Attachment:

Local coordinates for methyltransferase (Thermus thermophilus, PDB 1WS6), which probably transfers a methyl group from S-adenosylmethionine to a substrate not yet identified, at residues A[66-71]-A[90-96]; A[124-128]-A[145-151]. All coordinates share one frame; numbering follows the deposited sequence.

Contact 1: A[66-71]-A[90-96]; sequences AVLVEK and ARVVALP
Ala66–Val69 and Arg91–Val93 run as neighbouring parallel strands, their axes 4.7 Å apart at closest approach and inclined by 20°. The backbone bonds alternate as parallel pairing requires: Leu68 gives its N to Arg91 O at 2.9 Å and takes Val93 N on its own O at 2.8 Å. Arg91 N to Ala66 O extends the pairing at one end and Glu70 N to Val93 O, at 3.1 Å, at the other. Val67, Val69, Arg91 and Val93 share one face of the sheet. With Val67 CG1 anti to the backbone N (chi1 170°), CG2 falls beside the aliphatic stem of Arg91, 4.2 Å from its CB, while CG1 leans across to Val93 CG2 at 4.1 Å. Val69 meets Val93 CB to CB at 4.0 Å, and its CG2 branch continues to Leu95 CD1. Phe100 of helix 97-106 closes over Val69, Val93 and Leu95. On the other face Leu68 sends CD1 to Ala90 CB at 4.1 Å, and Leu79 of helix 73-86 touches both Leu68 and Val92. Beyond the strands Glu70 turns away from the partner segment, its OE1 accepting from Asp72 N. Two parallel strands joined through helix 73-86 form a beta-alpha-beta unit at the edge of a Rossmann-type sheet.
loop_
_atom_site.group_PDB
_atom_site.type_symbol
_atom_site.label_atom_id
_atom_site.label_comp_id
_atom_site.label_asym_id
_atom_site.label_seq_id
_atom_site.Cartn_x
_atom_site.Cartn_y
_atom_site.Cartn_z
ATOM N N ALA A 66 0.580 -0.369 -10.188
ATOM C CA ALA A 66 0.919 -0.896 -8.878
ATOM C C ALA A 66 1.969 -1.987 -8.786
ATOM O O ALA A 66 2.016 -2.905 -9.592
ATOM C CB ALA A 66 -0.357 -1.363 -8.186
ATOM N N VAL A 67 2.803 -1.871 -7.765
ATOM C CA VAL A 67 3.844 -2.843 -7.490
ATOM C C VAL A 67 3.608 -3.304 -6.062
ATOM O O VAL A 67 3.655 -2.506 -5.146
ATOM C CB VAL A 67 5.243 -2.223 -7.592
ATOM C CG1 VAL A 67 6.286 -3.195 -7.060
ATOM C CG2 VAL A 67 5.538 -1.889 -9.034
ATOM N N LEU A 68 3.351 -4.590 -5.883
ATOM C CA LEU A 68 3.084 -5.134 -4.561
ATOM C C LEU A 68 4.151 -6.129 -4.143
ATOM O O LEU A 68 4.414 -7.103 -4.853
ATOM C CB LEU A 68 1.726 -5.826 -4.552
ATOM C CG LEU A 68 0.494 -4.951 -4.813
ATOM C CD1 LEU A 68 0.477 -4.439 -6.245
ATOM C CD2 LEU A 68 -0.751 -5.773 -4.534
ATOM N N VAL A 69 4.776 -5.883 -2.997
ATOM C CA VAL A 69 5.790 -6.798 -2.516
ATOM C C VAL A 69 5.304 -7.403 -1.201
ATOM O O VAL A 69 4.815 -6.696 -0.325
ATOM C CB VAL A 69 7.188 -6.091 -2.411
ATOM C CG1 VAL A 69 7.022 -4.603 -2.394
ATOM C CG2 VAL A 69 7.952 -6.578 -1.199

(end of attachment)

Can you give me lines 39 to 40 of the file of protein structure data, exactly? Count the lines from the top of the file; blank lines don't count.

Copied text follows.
ATOM C CG1 VAL A 69 7.022 -4.603 -2.394
ATOM C CG2 VAL A 69 7.952 -6.578 -1.199